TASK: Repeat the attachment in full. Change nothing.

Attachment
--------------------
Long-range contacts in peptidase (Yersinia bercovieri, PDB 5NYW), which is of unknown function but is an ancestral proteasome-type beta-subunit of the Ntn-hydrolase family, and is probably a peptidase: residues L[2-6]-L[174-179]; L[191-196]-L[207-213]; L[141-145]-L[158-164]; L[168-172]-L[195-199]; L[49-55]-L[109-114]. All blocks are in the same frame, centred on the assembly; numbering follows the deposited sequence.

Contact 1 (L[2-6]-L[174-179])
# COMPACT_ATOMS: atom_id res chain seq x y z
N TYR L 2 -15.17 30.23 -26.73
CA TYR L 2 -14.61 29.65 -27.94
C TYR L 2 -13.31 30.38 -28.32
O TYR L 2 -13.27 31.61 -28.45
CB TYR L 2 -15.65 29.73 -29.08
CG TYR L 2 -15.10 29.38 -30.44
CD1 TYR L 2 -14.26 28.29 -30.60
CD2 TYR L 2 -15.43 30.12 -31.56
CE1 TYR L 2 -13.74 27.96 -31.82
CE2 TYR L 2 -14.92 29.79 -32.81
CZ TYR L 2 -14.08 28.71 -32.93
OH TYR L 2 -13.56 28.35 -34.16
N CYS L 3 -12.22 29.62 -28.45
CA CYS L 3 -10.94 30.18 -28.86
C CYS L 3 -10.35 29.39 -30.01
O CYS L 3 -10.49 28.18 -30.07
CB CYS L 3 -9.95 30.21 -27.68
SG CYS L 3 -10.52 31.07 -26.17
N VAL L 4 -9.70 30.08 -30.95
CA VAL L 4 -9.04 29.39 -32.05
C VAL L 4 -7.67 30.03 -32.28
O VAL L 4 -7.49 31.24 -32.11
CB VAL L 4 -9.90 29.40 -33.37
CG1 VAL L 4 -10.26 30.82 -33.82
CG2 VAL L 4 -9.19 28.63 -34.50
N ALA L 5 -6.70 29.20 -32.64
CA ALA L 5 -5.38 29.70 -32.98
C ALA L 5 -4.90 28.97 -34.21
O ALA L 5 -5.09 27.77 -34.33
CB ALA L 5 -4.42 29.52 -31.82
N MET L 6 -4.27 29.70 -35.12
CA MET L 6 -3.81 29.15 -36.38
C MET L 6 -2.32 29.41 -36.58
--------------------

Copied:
Long-range contacts in peptidase (Yersinia bercovieri, PDB 5NYW), which is of unknown function but is an ancestral proteasome-type beta-subunit of the Ntn-hydrolase family, and is probably a peptidase: residues L[2-6]-L[174-179]; L[191-196]-L[207-213]; L[141-145]-L[158-164]; L[168-172]-L[195-199]; L[49-55]-L[109-114]. All blocks are in the same frame, centred on the assembly; numbering follows the deposited sequence.

Contact 1 (L[2-6]-L[174-179])
# COMPACT_ATOMS: atom_id res chain seq x y z
N TYR L 2 -15.17 30.23 -26.73
CA TYR L 2 -14.61 29.65 -27.94
C TYR L 2 -13.31 30.38 -28.32
O TYR L 2 -13.27 31.61 -28.45
CB TYR L 2 -15.65 29.73 -29.08
CG TYR L 2 -15.10 29.38 -30.44
CD1 TYR L 2 -14.26 28.29 -30.60
CD2 TYR L 2 -15.43 30.12 -31.56
CE1 TYR L 2 -13.74 27.96 -31.82
CE2 TYR L 2 -14.92 29.79 -32.81
CZ TYR L 2 -14.08 28.71 -32.93
OH TYR L 2 -13.56 28.35 -34.16
N CYS L 3 -12.22 29.62 -28.45
CA CYS L 3 -10.94 30.18 -28.86
C CYS L 3 -10.35 29.39 -30.01
O CYS L 3 -10.49 28.18 -30.07
CB CYS L 3 -9.95 30.21 -27.68
SG CYS L 3 -10.52 31.07 -26.17
N VAL L 4 -9.70 30.08 -30.95
CA VAL L 4 -9.04 29.39 -32.05
C VAL L 4 -7.67 30.03 -32.28
O VAL L 4 -7.49 31.24 -32.11
CB VAL L 4 -9.90 29.40 -33.37
CG1 VAL L 4 -10.26 30.82 -33.82
CG2 VAL L 4 -9.19 28.63 -34.50
N ALA L 5 -6.70 29.20 -32.64
CA ALA L 5 -5.38 29.70 -32.98
C ALA L 5 -4.90 28.97 -34.21
O ALA L 5 -5.09 27.77 -34.33
CB ALA L 5 -4.42 29.52 -31.82
N MET L 6 -4.27 29.70 -35.12
CA MET L 6 -3.81 29.15 -36.38
C MET L 6 -2.32 29.41 -36.58